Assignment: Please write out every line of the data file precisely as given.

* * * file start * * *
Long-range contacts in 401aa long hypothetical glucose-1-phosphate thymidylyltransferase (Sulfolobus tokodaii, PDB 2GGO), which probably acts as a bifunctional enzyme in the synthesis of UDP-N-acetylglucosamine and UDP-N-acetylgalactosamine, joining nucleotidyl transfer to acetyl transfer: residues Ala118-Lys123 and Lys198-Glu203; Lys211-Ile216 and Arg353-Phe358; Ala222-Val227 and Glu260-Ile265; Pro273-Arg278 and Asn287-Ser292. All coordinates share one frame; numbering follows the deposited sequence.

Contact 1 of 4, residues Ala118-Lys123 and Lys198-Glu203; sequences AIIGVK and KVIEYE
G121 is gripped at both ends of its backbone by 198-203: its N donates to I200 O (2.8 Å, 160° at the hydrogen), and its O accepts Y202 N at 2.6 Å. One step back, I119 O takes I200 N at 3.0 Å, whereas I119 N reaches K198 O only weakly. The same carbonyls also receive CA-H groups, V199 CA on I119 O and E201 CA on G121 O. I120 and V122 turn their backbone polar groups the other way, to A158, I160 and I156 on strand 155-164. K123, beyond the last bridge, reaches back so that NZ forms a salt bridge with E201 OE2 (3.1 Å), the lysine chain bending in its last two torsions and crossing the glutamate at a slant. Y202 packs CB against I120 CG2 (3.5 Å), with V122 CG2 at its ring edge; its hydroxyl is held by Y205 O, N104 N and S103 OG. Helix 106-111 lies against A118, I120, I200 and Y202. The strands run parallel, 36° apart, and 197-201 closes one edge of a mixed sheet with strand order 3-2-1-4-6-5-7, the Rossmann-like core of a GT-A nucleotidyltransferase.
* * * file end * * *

Long-range contacts in 401aa long hypothetical glucose-1-phosphate thymidylyltransferase (Sulfolobus tokodaii, PDB 2GGO), which probably acts as a bifunctional enzyme in the synthesis of UDP-N-acetylglucosamine and UDP-N-acetylgalactosamine, joining nucleotidyl transfer to acetyl transfer: residues Ala118-Lys123 and Lys198-Glu203; Lys211-Ile216 and Arg353-Phe358; Ala222-Val227 and Glu260-Ile265; Pro273-Arg278 and Asn287-Ser292. All coordinates share one frame; numbering follows the deposited sequence.

Contact 1 of 4, residues Ala118-Lys123 and Lys198-Glu203; sequences AIIGVK and KVIEYE
G121 is gripped at both ends of its backbone by 198-203: its N donates to I200 O (2.8 Å, 160° at the hydrogen), and its O accepts Y202 N at 2.6 Å. One step back, I119 O takes I200 N at 3.0 Å, whereas I119 N reaches K198 O only weakly. The same carbonyls also receive CA-H groups, V199 CA on I119 O and E201 CA on G121 O. I120 and V122 turn their backbone polar groups the other way, to A158, I160 and I156 on strand 155-164. K123, beyond the last bridge, reaches back so that NZ forms a salt bridge with E201 OE2 (3.1 Å), the lysine chain bending in its last two torsions and crossing the glutamate at a slant. Y202 packs CB against I120 CG2 (3.5 Å), with V122 CG2 at its ring edge; its hydroxyl is held by Y205 O, N104 N and S103 OG. Helix 106-111 lies against A118, I120, I200 and Y202. The strands run parallel, 36° apart, and 197-201 closes one edge of a mixed sheet with strand order 3-2-1-4-6-5-7, the Rossmann-like core of a GT-A nucleotidyltransferase.